Regents of the Univ. of Minnesota v. LSI Corp. et al. (Gilead Sci. Inc., intervenor)
Docket Nos. 2018-1560-65 (IPR2017-01068, -01186, -01197, -01200, -01213, -01214, -0129)
DYK, WALLACH, HUGHES
June 14, 2019
Brief summary: FC panel concluded “that state sovereign immunity does not apply to IPR proceedings”.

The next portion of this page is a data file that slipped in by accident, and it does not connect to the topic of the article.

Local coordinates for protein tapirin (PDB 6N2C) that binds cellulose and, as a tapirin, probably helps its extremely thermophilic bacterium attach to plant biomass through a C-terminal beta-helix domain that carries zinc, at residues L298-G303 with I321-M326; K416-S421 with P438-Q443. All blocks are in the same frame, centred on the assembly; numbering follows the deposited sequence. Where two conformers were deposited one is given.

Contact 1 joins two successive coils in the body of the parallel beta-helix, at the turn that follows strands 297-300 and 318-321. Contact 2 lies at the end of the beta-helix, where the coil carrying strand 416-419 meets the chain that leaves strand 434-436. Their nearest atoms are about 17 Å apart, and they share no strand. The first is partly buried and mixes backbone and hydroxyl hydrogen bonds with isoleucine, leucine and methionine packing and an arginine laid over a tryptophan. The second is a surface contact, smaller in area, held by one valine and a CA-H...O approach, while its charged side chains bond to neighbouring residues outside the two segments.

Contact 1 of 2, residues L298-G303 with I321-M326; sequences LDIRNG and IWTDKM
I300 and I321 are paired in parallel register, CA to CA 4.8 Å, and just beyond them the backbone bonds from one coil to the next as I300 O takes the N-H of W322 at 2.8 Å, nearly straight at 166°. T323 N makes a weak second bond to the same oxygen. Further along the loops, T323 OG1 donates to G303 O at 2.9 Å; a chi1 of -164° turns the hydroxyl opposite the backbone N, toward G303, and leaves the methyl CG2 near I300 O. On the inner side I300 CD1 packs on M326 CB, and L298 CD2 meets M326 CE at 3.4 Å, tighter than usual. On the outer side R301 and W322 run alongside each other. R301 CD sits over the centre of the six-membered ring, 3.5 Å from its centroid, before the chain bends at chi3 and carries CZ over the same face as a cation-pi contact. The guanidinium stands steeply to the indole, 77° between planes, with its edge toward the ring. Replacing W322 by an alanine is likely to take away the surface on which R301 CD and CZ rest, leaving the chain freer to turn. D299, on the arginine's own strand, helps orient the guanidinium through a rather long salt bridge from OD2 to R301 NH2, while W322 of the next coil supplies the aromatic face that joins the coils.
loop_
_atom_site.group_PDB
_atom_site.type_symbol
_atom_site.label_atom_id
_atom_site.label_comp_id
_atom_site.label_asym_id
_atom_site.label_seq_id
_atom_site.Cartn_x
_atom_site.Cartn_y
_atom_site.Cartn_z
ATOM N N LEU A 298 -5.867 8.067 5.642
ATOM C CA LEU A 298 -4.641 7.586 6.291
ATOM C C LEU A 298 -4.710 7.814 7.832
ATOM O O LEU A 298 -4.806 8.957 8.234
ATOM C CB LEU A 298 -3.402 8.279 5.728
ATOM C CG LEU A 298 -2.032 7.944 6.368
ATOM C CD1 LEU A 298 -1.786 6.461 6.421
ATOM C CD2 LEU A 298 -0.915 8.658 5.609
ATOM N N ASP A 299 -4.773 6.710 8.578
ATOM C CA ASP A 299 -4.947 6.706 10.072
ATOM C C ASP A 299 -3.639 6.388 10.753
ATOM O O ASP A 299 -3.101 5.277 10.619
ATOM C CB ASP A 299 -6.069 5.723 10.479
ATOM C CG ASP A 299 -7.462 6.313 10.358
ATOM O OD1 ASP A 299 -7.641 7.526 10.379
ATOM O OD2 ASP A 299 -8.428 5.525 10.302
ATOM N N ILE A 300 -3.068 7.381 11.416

Summary: UMN appealed Board refusal to dismiss multiple IPR petitions “alleged to be improper because states supposedly enjoy sovereign immunity in IPR proceddings.” The IPRs relate to six of UMN’s patents relating to particular types of telecommunications chips. UMN sued LSI And Ericsson for infringement and each separately petitioned for IPR, alleging unpatentability for anticipation and obviousness. After the IPRs were filed, UMN filed a motion to dismiss based on state sovereign immunity. The Board denied UMN’s petition, finding “that state sovereign immunity applied to IPR proceedings but that UMN waived its immunity by filing suit against petitioners in district court” (DC). Gilead intervened as it is “facing the same issue for its own IPR petitions” (FC Appeal No. 2018-1559). The FC panel opinion noted that its 2018 Saint Regis decision “holding that IPR proceedings were not barred by tribal sovereign immunity” was denied certiorari by SCOTUS, and reviewed the historical development of the IPR system (e.g., “ex parte reexaminations did not solve the [USPTO’s] problems” and in 1999 inter partes reexaminations were added “in order to increase third party participation” and replaced by IPRs with the 2011 America Invents Act (AIA)). The FC panel explained that Eleventh Amendment state “sovereign immunity does not apply to suits brought by the [US], including agency proceedings commenced by the [US]” (St. Regis, FC 2018), and that the USPTO “Director, the politically appointed executive branch official, not the private party” (that filed the IPR petition) “who ultimately decides whether to proceed against the sovereign”, the Board “can continue to a final written decision” even without the petitioner or patent owner, and “the IPR procedure is in other respects distinct from ordinary civil litigation” (e.g., FRCP do not apply and a patent owner may amend its claims). As such, the FC panel decided, “state sovereign immunity is not implicated” by IPR (Oil States, US 2018 (“IPR proceedings could be conducted before the agency rather than an Article III court because they concern matters ‘which arise between the Government and persons subject to its authority”)). Thus, the FC panel concluded “that state sovereign immunity does not apply to IPR proceedings”, without addressing “the issue of whether, if sovereign immunity were to apply to IPR proceedings, the state here waived” it “by asserting patent claims in [DC] that were later challenged” in an IPR. The FC panel also noted that “the concerns raised by the parties and the amici that…nothing would prevent a state from lending its sovereign immunity to private parties, as the tribe attempted to do in St. Regis…would undo Congress’ central quality control mechanism in creating post-grant administrative proceedings.”